When the Chinese economy took off, and the need of Chinese tax advice was starting to boom, I learnt about Chinese taxation, and actually moved to Shenzhen for a couple of years to do Chinese tax advisory work. The area of transfer pricing started mainly from the US and the European countries. Back in the early 2000’s, transfer pricing was never an issue among tax authorities in Asia, other than Japan and Korea. Soon, China followed suit, and came out with its own transfer pricing rules and implementing advanced pricing agreements. I started doing transfer pricing work then, and picked up my expertise in that area, and was instrumental in the first few advanced pricing agreements between China and Japan.
So, my advice to young professional tax advisors is that one has to keep observing the changes, and make sure you are ahead of the others in adopting these changes.
What can SMEs and other homegrown businesses learn from the crisis? For those who have been badly hit, what do they need to consider to become more profitable and sustainable in the future?
I can only comment that digitalization is a developing direction for homegrown business. Many restaurant businesses are hit hard during the COVID-19 crisis. They change to “ take-outs”. Can they go one step further to go to ordering through electronic ordering? During the China-US Trade War, when heavy US tariff was imposed on many Chinese made goods, one of my clients, a SME, started to use digital as means to sell their products, instead of relying on the normal channel of selling to distributors in the US. By selling through e-commerce, and utilizing the exemption from US Customs Duty, as long as it meets the criterion on the imported amount per shipment, accorded to individual customers in the US, the client managed to increase their sales by selling through the e-commerce channel.
What’s your take on international companies moving their operations out of the Mainland? Where are the opportunities and how does Hong Kong fare in all these?
The move of international companies out of the Mainland is not as significant as people think. Many international companies may have the view of cheaper costs when they moved their manufacturing operation into China many years ago. Nevertheless, the Chinese market is also picking up, such that these multinationals are manufacturing in China as well as selling to customers in China. Having said that, some manufacturing operations are indeed moved to places such as Vietnam and Bangladesh. Hong Kong companies, in particular those in the role of trading and sourcing companies would have to shift some of their operations to Vietnam and Bangladesh as well. The opportunities for Hong Kong companies would continue to be there.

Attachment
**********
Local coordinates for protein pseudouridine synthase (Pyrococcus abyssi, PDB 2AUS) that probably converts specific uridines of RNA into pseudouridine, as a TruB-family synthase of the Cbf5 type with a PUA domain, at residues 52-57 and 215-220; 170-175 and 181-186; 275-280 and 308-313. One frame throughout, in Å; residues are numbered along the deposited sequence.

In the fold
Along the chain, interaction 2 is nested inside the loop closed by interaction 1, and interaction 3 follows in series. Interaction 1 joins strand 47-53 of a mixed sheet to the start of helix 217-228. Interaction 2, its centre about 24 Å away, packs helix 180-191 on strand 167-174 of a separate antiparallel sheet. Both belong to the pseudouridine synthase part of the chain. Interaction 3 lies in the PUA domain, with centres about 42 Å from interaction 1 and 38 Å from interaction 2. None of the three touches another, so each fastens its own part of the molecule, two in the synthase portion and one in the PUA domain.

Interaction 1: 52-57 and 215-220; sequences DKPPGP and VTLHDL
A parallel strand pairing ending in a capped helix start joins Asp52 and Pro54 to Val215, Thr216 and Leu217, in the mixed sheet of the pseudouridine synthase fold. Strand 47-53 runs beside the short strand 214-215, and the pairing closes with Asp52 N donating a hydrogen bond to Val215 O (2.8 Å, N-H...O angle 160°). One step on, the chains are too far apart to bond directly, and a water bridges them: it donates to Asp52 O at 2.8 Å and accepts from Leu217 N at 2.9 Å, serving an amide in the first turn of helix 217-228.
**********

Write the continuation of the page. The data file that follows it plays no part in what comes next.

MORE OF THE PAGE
HKMA and others recently implemented the Wealth Management Connect in the Greater Bay Area. What roles does this play in Hong Kong’s position as a financial and innovation hub and how does Hong Kong fare in all these?
Each of the municipalities in the Greater Bay Area is designated with certain development objectives. For example, Shenzhen is designated to be developing in the high technology and financial hub of the Greater Bay Area. Hong Kong would also be in the area of technology and financial hub of the region. As such, the young generation should focus in these two areas as well in order to advance further. Hopefully, once the COVID-19 crisis is behind us, Hong Kong will be getting into gear towards these goals.